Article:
• Authoritative: These servers provide the DNS records defined by individual domain owners
  • Stub: These servers forward queries to other DNS servers, and often provide additional features such as caching or blocking

A typical [somewhat simplified] fully recursive lookup might look like this:

  • You type https://dnscrypt.ca/ in to your browser (your PC needs to lookup the IP address of dnscrypt.ca)
  • Your PC checks it's own cache and doesn't find the answer
  • Your PC asks your router (stub) or some other device on your network
  • Your router checks it's cache and doesn't find the answer
  • Your router asks your ISP's DNS server (recursive)
  • Your ISP's DNS server checks it's cache and doesn't find the answer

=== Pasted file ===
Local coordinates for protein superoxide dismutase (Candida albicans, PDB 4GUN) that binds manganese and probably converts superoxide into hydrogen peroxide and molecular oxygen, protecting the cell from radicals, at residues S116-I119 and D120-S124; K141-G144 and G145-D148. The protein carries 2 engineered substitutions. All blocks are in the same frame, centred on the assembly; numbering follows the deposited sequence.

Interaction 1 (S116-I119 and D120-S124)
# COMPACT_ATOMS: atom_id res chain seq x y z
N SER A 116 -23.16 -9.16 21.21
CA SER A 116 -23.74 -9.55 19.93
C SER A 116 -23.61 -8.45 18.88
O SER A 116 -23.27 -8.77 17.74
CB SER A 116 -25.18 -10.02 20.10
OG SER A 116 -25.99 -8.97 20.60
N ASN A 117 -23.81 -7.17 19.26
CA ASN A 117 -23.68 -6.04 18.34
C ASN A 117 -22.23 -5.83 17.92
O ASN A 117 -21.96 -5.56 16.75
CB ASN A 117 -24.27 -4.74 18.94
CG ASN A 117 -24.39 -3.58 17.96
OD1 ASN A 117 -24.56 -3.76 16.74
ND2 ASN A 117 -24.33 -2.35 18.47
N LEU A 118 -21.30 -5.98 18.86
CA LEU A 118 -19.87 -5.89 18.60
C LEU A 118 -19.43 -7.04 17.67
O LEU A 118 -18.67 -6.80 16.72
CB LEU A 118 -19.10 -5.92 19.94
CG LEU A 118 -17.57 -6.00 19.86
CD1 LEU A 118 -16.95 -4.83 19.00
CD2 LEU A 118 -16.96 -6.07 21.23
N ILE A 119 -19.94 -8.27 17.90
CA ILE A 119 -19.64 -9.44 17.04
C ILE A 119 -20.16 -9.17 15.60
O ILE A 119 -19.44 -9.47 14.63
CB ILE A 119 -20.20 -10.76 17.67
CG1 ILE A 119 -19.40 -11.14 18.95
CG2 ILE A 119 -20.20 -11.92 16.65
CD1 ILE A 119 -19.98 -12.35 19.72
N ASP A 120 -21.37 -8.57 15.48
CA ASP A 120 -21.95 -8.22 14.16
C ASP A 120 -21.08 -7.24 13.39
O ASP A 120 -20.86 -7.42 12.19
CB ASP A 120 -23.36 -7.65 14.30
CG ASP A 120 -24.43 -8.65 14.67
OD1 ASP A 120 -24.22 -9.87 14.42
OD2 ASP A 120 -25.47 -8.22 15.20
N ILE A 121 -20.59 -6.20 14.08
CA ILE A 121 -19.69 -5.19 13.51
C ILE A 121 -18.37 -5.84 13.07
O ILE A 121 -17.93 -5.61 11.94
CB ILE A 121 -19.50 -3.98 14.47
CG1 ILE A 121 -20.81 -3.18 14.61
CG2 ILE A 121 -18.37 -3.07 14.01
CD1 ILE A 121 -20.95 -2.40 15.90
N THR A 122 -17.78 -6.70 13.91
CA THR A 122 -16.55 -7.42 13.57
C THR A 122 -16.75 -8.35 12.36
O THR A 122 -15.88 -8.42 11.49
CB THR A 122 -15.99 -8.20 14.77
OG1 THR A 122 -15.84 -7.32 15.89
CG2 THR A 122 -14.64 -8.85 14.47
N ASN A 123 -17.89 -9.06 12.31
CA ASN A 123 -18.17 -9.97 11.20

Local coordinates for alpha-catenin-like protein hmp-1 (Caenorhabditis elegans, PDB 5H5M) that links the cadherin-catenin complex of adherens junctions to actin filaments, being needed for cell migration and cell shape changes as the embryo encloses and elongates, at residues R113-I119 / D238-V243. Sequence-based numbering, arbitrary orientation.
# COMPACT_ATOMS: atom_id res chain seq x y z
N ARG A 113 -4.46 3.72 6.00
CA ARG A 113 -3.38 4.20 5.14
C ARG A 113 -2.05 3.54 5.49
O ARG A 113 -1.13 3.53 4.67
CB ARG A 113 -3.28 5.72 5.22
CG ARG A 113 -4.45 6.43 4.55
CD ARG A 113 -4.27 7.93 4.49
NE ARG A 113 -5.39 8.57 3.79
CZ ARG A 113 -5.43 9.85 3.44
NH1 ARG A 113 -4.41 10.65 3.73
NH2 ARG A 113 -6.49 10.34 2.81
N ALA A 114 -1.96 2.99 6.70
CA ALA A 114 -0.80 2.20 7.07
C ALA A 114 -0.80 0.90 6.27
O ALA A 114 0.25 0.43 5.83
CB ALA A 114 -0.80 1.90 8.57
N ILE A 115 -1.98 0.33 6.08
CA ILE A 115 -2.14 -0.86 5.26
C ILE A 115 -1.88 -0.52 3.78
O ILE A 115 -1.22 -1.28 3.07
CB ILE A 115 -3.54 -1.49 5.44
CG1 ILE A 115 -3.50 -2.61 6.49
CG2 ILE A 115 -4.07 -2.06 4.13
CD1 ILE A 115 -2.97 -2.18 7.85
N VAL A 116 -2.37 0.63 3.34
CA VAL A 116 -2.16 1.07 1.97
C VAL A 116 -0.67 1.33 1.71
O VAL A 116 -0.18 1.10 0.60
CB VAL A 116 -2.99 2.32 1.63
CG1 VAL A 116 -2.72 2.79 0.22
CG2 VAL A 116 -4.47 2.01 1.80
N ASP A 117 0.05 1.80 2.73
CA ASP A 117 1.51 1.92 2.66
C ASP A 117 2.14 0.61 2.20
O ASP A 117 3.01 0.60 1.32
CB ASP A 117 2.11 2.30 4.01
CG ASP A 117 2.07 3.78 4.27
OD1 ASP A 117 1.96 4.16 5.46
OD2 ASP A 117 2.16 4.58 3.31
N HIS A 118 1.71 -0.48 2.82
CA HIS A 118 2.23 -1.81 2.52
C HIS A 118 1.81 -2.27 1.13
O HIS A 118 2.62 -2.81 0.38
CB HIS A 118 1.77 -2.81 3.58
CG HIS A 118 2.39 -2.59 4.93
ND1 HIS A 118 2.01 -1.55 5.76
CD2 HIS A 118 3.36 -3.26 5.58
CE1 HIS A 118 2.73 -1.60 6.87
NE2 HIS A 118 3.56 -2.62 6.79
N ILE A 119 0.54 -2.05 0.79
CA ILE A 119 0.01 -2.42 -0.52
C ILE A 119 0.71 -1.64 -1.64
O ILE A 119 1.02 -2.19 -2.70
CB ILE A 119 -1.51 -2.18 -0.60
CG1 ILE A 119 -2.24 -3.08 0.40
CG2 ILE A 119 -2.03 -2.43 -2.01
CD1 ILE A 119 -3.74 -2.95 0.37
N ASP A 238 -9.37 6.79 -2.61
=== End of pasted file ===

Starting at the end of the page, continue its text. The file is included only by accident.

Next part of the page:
• Your ISP's DNS server asks a root server (authoritative for root)
  • The root server provides IP of server for .ca
  • Your ISP's DNS server asks the .ca server (authoritative for .ca TLD)
  • The .ca server provides IP of server for dnscrypt.ca
  • Your ISP's DNS server asks the dnscrypt.ca server (authoritative for dnscrypt.ca)
  • The dnscrypt.ca server provides the answer to your ISP's DNS server
  • Your ISP's DNS server provides the answer to your router
  • Your router provides the answer to your PC

On a typical "high speed" Internet connection this often happens in less than half a second. In most cases, all DNS traffic is clear text and readable by every hop along the way. Even with an encrypted provider, the traffic between recursive servers and the other various servers is clear text. Because of this, if you are doing name resolution (and you almost certainly are), then someone can "see" those DNS queries.